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Showing posts from July, 2012

Exporting Exchange Mailboxes Using Powershell

So we’re doing a mail migration and I want to export the source mailboxes just in case things go awry. We’re using the Quest Exchange Migration manager tool and it’s a magic piece of software – having said that I want the mailboxes backed up in PST format in case a user says a message is missing.On Exchange 2007 and newer the old Exmerge software is no longer available. It’s been replaced by the powershell commandlet export-mailbox. Using the command is the easy bit, getting the software in place is the hard bit. For starters you need to run this commandlet of a 32 bit machine. You need the Exchange Management Tools installed on there which in turn relies on IIS. The tools also depend on a local Outlook installation to do all the MAPI work in exporting a mailbox to PST. Once you’ve got all the above installed the export process is really simple. Using the command below:Get-Mailbox -Server <server> -sortby Alias | export-mailbox –PSTFolderPath <pstpath>Breaking the above co…

Handy Exchange Powershell Commands

I’m really loving the power of powershell (bad pun?) to manage Exchange. Once you’ve got your head around a few basic commands you can do a lot with this tool.On a side note – don’t get me started on all the features that have been removed from the GUI. Don’t get me wrong, I’m a fan of the command line but when you’re doing a task once the GUI is often faster and easier!Handy Exchange Powershell Query #1 – Give an account full control on all mailboxesGet-Mailbox | Add-MailboxPermission -User <account> -AccessRights Fullaccess -InheritanceType allHandy Exchange Powershell Query #2 – Give an account full control at the mail database levelGet-MailboxDatabase | Add-ADPermission -user internal\svc-quest-int -AccessRights GenericAll   Handy Exchange Powershell Query #3 – Get an item account of a user’s mailboxget-mailboxStatistics –Identity <alias>Handy Exchange Powershell Query #4 – Set the default storage quota policy on all mailboxesget-mailbox | set-mailbox -UseDatabaseQuota…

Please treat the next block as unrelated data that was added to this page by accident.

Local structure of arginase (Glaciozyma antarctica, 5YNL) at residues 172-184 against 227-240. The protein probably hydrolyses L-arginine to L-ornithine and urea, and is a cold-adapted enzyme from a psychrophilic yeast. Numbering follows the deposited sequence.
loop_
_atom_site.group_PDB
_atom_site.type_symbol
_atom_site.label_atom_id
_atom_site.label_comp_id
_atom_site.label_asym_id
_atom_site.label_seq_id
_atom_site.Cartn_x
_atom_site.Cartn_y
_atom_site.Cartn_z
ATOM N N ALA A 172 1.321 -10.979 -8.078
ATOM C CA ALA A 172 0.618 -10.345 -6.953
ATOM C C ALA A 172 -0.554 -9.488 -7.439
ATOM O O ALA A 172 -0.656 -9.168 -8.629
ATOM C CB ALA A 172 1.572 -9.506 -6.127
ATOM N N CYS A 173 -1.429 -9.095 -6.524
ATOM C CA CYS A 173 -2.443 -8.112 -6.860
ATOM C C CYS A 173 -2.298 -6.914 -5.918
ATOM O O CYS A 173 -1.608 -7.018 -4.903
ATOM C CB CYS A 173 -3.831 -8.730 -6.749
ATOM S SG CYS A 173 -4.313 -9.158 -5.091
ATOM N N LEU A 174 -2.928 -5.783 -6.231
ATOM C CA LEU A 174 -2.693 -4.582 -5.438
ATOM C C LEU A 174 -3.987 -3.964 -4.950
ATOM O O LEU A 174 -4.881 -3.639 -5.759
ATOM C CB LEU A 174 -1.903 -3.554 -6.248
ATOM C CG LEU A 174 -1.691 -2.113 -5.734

How To Add Cores To A VMWare Guest

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Why would you want to do this? I’ll tell you why. Some software is licensed by the socket meaning you can load up the number of cores you use and still pay for only the sockets used. For example, a single quad-core CPU would cost the same as a single core processor and still cost the same. Windows Standard and SQL Server Standard editions are typical examples of software that works this way. This leads us to a new problem. When you add CPUs to a VMWare guest it adds the new CPUs as sockets rather than cores. Which in turn means that if you assign 8 CPUs to a Windows Standard server you will only see 4 CPUs!The way around this is to tell VMWare to present the vCPUs as cores rather than sockets. To do this we change the number of CPUs to the total desired amount. This number must be a multiple of 2 (eg. 2,4,8,16). In this example we’ll use 8 as the total number of cores we want presented to the operating system.The second number we need to know is how many cores we want to present per s…

Troubleshooting A Failing MSI Install

So I was installing an application the other day when I got the following error message:The installer was interrupted before Application could be installed. You need to restart the installer to try again.
Click "Close" to exit.Not very helpful huh? Luckily there’s a way to get more information. It involves running the msiexec command explicitly so that it generates a logfile with more details on how the execution failed. The command looks like this:msiexec /package <package.msi>" /l*vx "c:\setup.log"The /l switch tells msiexec to log installation information to the logfile specified. A lot of information can get piped into this logfile but nonetheless its a handy way to find out what’s happening inside the installation process.